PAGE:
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All the Perl that's Practical to Extract and Report

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  • I see tons of similar decisions being made for new code as well.

    Decisions which are clearly made with little thought towards the future.

    Trouble is I don't see an obvious name for the overarching term other to invoke Back to the Future's "You're not thinking 4th dimensionally!!!".

    That people can be suckered into trying to beating the Halting Problem, or a design decision that is clearly subject to a Tragedy of the Commons doesn't seem to me to be a general problem, they just don't see far enough ahead.

    Perhap
  • Hi Ovid!

    I just returned from work when I saw your message and I can understand it and relate to it. There may be one of the so-called "anti-patterns" [wikipedia.org] about this, but since there are quite a few of them, I'm not sure if it will be easy to find. I'm not much of a pattern/anti-pattern freak myself (as I like to think of good solutions to problems when they are needed, and not waste precious memory remembering tons of patterns), but there are people who are more into this kind of thing. I can try asking so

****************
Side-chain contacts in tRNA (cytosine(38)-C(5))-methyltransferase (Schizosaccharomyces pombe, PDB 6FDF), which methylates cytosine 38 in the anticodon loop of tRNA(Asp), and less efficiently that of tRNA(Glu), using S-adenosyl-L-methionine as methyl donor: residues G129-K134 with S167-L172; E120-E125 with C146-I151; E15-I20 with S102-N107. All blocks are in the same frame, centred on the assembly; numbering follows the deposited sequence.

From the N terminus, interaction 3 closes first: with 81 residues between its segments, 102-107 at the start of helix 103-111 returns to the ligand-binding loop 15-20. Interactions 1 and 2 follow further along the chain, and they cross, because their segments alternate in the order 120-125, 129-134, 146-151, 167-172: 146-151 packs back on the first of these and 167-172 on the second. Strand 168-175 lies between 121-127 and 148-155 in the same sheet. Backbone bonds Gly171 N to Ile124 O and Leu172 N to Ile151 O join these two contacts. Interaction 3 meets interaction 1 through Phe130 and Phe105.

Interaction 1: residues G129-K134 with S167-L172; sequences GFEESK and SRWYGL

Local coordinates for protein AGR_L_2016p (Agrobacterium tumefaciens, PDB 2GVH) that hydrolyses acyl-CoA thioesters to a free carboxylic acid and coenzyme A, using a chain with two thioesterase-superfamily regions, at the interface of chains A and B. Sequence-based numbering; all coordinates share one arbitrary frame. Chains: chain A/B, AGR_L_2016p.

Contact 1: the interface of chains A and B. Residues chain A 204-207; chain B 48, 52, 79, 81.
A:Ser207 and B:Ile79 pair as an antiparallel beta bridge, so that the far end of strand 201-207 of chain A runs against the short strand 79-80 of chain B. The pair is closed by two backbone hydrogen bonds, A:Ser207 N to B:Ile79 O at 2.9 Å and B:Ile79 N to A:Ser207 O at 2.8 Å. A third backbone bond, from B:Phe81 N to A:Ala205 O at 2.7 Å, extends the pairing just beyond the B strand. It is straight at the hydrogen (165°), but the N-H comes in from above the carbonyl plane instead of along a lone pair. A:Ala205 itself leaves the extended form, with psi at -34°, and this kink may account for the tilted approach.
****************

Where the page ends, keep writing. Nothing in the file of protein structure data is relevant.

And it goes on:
• Well, I talked with my "patterns" guy. He said that one may find what you're describing in the "Big Ball of Mud" [laputan.org] article that describes how a software project goes on to having a lot of bad code, possibly in terminal state. (Note that I have yet to read it)

      As for my "lazy refactoring" or "just-in-time refactoring" - he called that "continuous refactoring", or at least thought it was a good name for it, and said refactoring should be done at small, atomic steps. You can consult Joel on Software's Rub-a- [laputan.org]

      • You've nailed it. Originally I didn't think about that because I had the incorrect impression that a big ball of mud primarily referred to a reasonable system which decayed with age. From reading the first bit, I see that the BBOM also refers to what I described. I think I need to reread that article again. Thanks, Shlomi!